After a series of racist, misogynistic and violent WhatsApp messages by police officers were released this week, Lauren Windle says we should shift our focus when hiring for the force.
I’ve known and disliked many police officers. They are not all bad – of course not. In fact, two of the closest people in my life work for the police and I respect and admire them and their jobs deeply.
But when I read the report of the horrendous messages being shared between serving officers this week, I wasn’t as surprised as I should have been. I’m not going to quote them here, but a quick Google will bring you the racist, misogynistic and violent content. It’s heart-breaking to think that people with such power are harbouring these disgusting views. And while they may have been ‘joking’ in some cases, these are not things to joke about.
Ultimately being a police officer is a pastoral role and the recruitment process should reflect that.
As a concept I love the police. If I was ever in a dangerous situation or afraid for my life, they would be the first people I would want to see. Having access to a team of highly trained people who are passionate about securing public safety should be reassuring. So why doesn’t it always feel that way?
Ultimately being a police officer is a pastoral role and the recruitment process should reflect that. They are there to care for people who often haven’t had the support they need to make the right choices. I know what you’re thinking… easy for me to say when I’m not getting spat at in the street every shift. And yes, the strain and stresses of dealing with difficult people would, I’m sure, push your patience to the limit. But that’s why I believe there should be a shift in focus when it comes to recruiting for the force.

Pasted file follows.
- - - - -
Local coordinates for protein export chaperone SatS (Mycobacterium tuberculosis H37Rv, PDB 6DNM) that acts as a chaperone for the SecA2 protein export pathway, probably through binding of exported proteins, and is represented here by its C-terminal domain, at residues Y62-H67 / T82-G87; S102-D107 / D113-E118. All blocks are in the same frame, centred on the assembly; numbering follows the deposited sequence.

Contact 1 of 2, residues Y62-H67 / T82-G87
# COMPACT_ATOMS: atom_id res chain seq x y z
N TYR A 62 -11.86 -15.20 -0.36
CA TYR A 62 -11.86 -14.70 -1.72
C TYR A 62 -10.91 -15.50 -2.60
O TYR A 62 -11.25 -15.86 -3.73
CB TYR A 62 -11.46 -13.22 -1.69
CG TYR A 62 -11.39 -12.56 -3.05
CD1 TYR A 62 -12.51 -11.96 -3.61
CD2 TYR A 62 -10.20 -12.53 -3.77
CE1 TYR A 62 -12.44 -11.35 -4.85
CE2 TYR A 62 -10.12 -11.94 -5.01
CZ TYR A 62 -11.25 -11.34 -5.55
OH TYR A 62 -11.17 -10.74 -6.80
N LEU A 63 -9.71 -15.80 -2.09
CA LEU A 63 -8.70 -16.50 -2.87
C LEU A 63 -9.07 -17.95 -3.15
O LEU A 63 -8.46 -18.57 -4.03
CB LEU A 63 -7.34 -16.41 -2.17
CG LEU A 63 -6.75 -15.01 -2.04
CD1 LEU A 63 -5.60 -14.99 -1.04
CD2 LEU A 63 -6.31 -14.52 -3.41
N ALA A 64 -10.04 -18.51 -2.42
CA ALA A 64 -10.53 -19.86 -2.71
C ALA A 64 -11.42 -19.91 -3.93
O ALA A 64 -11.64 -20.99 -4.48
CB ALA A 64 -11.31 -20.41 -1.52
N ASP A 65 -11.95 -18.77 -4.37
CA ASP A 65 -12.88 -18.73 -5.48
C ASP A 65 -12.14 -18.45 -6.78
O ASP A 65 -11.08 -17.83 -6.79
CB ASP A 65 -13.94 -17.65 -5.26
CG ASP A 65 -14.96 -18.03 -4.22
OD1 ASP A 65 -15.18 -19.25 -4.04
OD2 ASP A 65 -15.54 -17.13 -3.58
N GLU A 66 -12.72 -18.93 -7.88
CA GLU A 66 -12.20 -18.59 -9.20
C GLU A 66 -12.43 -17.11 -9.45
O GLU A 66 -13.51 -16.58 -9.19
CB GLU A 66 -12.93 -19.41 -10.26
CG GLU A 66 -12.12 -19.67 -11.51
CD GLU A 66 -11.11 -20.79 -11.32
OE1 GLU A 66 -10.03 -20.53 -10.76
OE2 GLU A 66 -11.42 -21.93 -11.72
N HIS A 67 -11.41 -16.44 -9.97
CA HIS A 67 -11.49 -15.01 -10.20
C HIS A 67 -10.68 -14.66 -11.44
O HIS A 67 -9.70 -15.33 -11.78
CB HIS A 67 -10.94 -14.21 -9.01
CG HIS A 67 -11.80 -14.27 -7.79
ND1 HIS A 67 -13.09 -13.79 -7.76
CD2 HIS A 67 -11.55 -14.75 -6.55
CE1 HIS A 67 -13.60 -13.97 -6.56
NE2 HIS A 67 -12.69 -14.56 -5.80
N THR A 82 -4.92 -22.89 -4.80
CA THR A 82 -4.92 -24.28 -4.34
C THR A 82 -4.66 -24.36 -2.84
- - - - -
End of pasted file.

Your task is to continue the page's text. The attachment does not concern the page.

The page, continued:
I believe anyone who shows signs of domineering tendencies should not be accepted into the police force.
My experience of some of the very worst kind of police officers has been that they are controlling, dominating and craving of power. Much like a nightclub bouncer with a chip on their shoulder. My interpretation is that this is born out of insecurity but I haven’t given over much time to the psychoanalysis. I remember hearing one, reasonably high-ranking police officer, speak cruelly about people they come across in their work and joke about drug use. Just to reiterate: this is by no means all police officers. This person is one I met socially before I was a Christian, back when I would very happily joke about drug use too.
I believe anyone who shows signs of these domineering tendencies should not be accepted into the police force. Yes, people should be assertive and confident but there shouldn’t be space for impatience or short tempers.
Instead, much like when recruiting for a social worker or a vicar, emphasis should be put on how they interact with those around them and the level of respect and dignity they afford others despite the circumstances. What I may be talking about here are Christ-like levels of goodness and I know no man can be expected to live up to this standard. But we could be seeking out those for whom patience, goodness and care for others are their strongest attribute, and maybe then we wouldn’t have these vile messages.